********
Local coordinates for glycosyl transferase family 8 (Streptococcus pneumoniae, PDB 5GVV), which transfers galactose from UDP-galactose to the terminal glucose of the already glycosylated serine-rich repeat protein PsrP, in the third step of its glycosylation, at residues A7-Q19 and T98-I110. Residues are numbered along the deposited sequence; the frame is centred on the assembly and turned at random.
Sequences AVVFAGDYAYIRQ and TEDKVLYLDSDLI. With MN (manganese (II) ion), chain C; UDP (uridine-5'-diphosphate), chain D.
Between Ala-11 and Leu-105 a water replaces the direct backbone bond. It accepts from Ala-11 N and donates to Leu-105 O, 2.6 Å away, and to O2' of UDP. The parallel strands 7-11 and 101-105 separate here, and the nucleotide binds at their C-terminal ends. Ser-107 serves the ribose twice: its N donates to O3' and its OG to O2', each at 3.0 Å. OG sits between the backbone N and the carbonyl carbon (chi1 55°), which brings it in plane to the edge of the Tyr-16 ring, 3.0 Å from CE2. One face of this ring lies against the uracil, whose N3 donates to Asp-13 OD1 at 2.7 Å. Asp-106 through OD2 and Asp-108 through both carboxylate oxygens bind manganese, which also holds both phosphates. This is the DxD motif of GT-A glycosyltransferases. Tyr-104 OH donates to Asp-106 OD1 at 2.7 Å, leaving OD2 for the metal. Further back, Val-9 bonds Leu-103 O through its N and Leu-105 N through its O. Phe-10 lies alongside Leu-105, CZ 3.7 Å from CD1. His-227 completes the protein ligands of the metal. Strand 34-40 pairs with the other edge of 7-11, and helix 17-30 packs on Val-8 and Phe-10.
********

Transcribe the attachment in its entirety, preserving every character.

Local coordinates for glycosyl transferase family 8 (Streptococcus pneumoniae, PDB 5GVV), which transfers galactose from UDP-galactose to the terminal glucose of the already glycosylated serine-rich repeat protein PsrP, in the third step of its glycosylation, at residues A7-Q19 and T98-I110. Residues are numbered along the deposited sequence; the frame is centred on the assembly and turned at random.
Sequences AVVFAGDYAYIRQ and TEDKVLYLDSDLI. With MN (manganese (II) ion), chain C; UDP (uridine-5'-diphosphate), chain D.
Between Ala-11 and Leu-105 a water replaces the direct backbone bond. It accepts from Ala-11 N and donates to Leu-105 O, 2.6 Å away, and to O2' of UDP. The parallel strands 7-11 and 101-105 separate here, and the nucleotide binds at their C-terminal ends. Ser-107 serves the ribose twice: its N donates to O3' and its OG to O2', each at 3.0 Å. OG sits between the backbone N and the carbonyl carbon (chi1 55°), which brings it in plane to the edge of the Tyr-16 ring, 3.0 Å from CE2. One face of this ring lies against the uracil, whose N3 donates to Asp-13 OD1 at 2.7 Å. Asp-106 through OD2 and Asp-108 through both carboxylate oxygens bind manganese, which also holds both phosphates. This is the DxD motif of GT-A glycosyltransferases. Tyr-104 OH donates to Asp-106 OD1 at 2.7 Å, leaving OD2 for the metal. Further back, Val-9 bonds Leu-103 O through its N and Leu-105 N through its O. Phe-10 lies alongside Leu-105, CZ 3.7 Å from CD1. His-227 completes the protein ligands of the metal. Strand 34-40 pairs with the other edge of 7-11, and helix 17-30 packs on Val-8 and Phe-10.